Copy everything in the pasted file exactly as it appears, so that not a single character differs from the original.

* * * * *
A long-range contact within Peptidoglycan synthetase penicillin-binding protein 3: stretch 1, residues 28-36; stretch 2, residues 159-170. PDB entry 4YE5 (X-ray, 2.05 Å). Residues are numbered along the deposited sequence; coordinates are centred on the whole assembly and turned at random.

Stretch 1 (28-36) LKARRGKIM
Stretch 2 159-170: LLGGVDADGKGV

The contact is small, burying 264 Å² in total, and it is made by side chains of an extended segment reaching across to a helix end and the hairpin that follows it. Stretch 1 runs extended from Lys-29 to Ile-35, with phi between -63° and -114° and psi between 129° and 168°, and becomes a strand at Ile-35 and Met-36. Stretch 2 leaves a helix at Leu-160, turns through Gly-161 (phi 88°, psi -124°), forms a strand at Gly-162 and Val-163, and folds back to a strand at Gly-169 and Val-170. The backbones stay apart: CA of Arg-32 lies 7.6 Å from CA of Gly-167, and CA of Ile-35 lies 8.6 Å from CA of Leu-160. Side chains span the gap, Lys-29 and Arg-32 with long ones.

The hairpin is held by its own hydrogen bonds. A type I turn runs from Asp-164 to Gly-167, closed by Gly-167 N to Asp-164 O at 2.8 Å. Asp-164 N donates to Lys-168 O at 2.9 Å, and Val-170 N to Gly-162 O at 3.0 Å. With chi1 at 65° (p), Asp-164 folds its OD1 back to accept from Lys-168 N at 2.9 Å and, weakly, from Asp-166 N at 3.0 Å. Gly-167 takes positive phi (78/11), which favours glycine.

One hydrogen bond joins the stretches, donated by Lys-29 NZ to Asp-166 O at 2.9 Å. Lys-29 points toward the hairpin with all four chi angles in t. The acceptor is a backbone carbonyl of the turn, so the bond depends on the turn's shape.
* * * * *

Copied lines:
A long-range contact within Peptidoglycan synthetase penicillin-binding protein 3: stretch 1, residues 28-36; stretch 2, residues 159-170. PDB entry 4YE5 (X-ray, 2.05 Å). Residues are numbered along the deposited sequence; coordinates are centred on the whole assembly and turned at random.

Stretch 1 (28-36) LKARRGKIM
Stretch 2 159-170: LLGGVDADGKGV

The contact is small, burying 264 Å² in total, and it is made by side chains of an extended segment reaching across to a helix end and the hairpin that follows it. Stretch 1 runs extended from Lys-29 to Ile-35, with phi between -63° and -114° and psi between 129° and 168°, and becomes a strand at Ile-35 and Met-36. Stretch 2 leaves a helix at Leu-160, turns through Gly-161 (phi 88°, psi -124°), forms a strand at Gly-162 and Val-163, and folds back to a strand at Gly-169 and Val-170. The backbones stay apart: CA of Arg-32 lies 7.6 Å from CA of Gly-167, and CA of Ile-35 lies 8.6 Å from CA of Leu-160. Side chains span the gap, Lys-29 and Arg-32 with long ones.

The hairpin is held by its own hydrogen bonds. A type I turn runs from Asp-164 to Gly-167, closed by Gly-167 N to Asp-164 O at 2.8 Å. Asp-164 N donates to Lys-168 O at 2.9 Å, and Val-170 N to Gly-162 O at 3.0 Å. With chi1 at 65° (p), Asp-164 folds its OD1 back to accept from Lys-168 N at 2.9 Å and, weakly, from Asp-166 N at 3.0 Å. Gly-167 takes positive phi (78/11), which favours glycine.

One hydrogen bond joins the stretches, donated by Lys-29 NZ to Asp-166 O at 2.9 Å. Lys-29 points toward the hairpin with all four chi angles in t. The acceptor is a backbone carbonyl of the turn, so the bond depends on the turn's shape.